Smartphones are bridging a US digital divide as minorities tap into the Internet using mobile devices, according to a Pew study released on Friday.
"Groups that have traditionally been on the other side of the digital divide in basic Internet access are using wireless connections to go online," the study concluded.
"African American and English-speaking Latinos are as likely as whites to own any sort of mobile phone, and are more likely to use their phones for a wider range of activities."
While race and gender were fading as obstacles to Internet access, matters changed when it came to age, education, and income, according to the study.
"Ultimately, neither race nor gender are themselves part of the story of digital differences in its current form," the study said.
"Instead, age (being 65 or older), a lack of a high school education, and having a low household income (less than $20,000 per year) are the strongest negative predictors for Internet use."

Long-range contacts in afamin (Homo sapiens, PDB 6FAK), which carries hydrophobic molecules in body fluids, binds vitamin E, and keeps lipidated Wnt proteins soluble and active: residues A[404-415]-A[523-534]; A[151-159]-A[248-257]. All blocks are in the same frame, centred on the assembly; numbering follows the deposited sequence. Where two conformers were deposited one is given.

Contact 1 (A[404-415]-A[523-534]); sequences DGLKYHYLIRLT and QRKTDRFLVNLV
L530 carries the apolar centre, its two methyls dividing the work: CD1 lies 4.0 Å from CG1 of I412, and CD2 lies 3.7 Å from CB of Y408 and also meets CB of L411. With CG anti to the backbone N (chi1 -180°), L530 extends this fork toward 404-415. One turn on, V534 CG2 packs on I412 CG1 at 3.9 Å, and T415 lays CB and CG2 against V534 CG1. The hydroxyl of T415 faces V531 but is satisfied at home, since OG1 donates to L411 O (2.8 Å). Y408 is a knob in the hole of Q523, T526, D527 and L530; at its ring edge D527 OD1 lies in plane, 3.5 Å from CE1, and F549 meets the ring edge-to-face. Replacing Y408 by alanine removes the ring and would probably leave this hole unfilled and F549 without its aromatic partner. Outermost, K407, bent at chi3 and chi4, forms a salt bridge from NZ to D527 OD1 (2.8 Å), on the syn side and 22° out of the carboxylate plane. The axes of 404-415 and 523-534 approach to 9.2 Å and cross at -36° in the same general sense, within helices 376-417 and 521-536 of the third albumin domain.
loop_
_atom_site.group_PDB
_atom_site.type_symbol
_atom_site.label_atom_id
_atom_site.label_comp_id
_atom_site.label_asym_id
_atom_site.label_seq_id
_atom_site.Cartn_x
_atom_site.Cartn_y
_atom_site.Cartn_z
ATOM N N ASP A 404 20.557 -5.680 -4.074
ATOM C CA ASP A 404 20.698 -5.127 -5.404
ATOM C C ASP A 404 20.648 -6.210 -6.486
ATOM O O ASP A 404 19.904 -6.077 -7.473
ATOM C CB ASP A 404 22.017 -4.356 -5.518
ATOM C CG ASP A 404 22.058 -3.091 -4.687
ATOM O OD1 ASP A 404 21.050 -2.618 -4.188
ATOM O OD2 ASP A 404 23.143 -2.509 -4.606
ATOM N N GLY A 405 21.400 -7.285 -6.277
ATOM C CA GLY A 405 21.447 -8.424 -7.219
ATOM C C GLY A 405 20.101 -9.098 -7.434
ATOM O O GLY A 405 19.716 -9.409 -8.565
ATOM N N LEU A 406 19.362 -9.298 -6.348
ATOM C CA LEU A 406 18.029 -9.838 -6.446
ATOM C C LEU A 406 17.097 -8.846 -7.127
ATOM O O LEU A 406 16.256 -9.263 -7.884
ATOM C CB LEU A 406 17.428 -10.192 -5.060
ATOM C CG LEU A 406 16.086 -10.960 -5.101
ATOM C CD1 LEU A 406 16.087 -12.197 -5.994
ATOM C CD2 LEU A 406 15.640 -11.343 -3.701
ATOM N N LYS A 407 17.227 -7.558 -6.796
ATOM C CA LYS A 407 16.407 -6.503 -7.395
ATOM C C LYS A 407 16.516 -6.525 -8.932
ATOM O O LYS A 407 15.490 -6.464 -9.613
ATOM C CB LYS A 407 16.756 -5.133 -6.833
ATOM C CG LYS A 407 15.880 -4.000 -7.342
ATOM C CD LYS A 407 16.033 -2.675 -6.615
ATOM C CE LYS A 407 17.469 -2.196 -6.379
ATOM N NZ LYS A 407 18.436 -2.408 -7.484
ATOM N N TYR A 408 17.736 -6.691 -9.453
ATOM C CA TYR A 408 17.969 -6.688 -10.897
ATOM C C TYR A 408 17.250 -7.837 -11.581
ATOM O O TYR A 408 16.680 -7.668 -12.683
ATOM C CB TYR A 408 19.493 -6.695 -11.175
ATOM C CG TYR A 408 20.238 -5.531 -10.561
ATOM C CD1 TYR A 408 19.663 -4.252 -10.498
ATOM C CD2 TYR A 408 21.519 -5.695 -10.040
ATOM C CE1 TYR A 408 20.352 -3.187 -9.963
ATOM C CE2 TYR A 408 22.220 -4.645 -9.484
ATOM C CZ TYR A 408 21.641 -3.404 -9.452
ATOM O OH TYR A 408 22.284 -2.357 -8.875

The findings, based on a survey conducted in the middle of last year, also found notably less Internet use by those who opted to respond in Spanish instead of English.
"Yet even groups that have persistently had the lowest access rates have still seen significant increases over the past decade," Pew researchers said.
One in five US adults do not use the Internet, with the most common reason being that they simply weren't interested, according to the study.